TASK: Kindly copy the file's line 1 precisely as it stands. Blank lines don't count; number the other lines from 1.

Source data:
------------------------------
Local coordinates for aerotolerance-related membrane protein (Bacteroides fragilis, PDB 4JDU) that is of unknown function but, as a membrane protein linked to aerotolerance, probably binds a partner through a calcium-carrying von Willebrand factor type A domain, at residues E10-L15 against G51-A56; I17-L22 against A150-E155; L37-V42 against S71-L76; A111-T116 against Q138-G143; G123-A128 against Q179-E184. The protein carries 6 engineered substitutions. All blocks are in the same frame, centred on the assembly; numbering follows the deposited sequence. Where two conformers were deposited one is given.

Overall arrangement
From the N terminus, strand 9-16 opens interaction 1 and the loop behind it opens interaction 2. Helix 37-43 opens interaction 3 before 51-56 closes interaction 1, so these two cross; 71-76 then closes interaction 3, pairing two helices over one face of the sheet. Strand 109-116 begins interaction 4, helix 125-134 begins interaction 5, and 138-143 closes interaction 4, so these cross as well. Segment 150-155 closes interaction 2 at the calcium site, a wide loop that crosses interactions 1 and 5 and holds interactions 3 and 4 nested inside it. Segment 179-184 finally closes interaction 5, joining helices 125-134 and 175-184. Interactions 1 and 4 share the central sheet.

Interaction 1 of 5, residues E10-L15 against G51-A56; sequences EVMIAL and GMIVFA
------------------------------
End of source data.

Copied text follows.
Local coordinates for aerotolerance-related membrane protein (Bacteroides fragilis, PDB 4JDU) that is of unknown function but, as a membrane protein linked to aerotolerance, probably binds a partner through a calcium-carrying von Willebrand factor type A domain, at residues E10-L15 against G51-A56; I17-L22 against A150-E155; L37-V42 against S71-L76; A111-T116 against Q138-G143; G123-A128 against Q179-E184. The protein carries 6 engineered substitutions. All blocks are in the same frame, centred on the assembly; numbering follows the deposited sequence. Where two conformers were deposited one is given.